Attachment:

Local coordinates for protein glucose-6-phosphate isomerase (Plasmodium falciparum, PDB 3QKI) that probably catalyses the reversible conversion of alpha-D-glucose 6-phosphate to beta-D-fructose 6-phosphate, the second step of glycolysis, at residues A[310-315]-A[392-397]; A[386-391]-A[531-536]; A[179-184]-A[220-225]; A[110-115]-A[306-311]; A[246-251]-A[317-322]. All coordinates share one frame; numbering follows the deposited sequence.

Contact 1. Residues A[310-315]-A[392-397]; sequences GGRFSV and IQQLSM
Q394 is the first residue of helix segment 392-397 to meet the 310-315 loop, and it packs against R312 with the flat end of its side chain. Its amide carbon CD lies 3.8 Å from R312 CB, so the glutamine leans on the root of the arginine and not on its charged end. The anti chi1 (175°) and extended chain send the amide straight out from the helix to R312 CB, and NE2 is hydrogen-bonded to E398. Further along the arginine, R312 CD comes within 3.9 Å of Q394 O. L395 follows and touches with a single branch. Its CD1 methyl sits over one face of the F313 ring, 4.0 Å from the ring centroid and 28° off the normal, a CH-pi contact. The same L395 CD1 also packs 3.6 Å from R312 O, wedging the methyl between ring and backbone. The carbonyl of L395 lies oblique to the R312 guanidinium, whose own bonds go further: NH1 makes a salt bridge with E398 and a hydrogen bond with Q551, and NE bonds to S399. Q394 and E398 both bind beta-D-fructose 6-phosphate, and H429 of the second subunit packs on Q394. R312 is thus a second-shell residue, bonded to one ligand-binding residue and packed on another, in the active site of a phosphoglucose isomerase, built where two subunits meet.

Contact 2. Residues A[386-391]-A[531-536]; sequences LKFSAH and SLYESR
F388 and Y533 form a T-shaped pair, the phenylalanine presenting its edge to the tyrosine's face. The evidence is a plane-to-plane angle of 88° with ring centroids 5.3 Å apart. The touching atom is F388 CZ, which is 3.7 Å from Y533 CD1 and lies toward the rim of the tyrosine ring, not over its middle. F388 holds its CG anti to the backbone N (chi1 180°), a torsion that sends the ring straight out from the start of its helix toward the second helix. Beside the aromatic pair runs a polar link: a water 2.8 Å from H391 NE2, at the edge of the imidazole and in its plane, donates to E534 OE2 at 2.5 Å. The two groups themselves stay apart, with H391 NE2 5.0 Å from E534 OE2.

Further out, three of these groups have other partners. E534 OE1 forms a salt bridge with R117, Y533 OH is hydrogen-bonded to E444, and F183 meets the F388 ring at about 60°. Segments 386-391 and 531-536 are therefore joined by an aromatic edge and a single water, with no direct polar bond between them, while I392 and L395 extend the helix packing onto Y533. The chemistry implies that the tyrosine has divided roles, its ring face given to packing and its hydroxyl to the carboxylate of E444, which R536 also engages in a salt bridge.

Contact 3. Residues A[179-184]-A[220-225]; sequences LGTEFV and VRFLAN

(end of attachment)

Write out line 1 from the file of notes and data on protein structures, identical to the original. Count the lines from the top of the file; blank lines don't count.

Local coordinates for protein glucose-6-phosphate isomerase (Plasmodium falciparum, PDB 3QKI) that probably catalyses the reversible conversion of alpha-D-glucose 6-phosphate to beta-D-fructose 6-phosphate, the second step of glycolysis, at residues A[310-315]-A[392-397]; A[386-391]-A[531-536]; A[179-184]-A[220-225]; A[110-115]-A[306-311]; A[246-251]-A[317-322]. All coordinates share one frame; numbering follows the deposited sequence.